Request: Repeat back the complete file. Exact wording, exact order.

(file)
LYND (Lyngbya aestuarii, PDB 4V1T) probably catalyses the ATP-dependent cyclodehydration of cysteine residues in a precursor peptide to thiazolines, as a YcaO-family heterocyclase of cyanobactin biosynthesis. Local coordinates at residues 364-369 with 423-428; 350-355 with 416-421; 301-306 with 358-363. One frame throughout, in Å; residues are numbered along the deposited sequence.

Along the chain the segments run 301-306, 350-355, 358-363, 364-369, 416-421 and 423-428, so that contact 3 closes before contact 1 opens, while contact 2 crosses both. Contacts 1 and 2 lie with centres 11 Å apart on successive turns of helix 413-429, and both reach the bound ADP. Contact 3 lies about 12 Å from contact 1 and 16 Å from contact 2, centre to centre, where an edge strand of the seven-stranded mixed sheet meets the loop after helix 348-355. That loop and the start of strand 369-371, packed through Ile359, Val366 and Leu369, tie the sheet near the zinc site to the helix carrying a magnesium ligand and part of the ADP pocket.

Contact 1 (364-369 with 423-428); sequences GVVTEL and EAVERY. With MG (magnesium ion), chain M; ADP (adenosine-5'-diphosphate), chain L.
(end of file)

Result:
LYND (Lyngbya aestuarii, PDB 4V1T) probably catalyses the ATP-dependent cyclodehydration of cysteine residues in a precursor peptide to thiazolines, as a YcaO-family heterocyclase of cyanobactin biosynthesis. Local coordinates at residues 364-369 with 423-428; 350-355 with 416-421; 301-306 with 358-363. One frame throughout, in Å; residues are numbered along the deposited sequence.

Along the chain the segments run 301-306, 350-355, 358-363, 364-369, 416-421 and 423-428, so that contact 3 closes before contact 1 opens, while contact 2 crosses both. Contacts 1 and 2 lie with centres 11 Å apart on successive turns of helix 413-429, and both reach the bound ADP. Contact 3 lies about 12 Å from contact 1 and 16 Å from contact 2, centre to centre, where an edge strand of the seven-stranded mixed sheet meets the loop after helix 348-355. That loop and the start of strand 369-371, packed through Ile359, Val366 and Leu369, tie the sheet near the zinc site to the helix carrying a magnesium ligand and part of the ADP pocket.

Contact 1 (364-369 with 423-428); sequences GVVTEL and EAVERY. With MG (magnesium ion), chain M; ADP (adenosine-5'-diphosphate), chain L.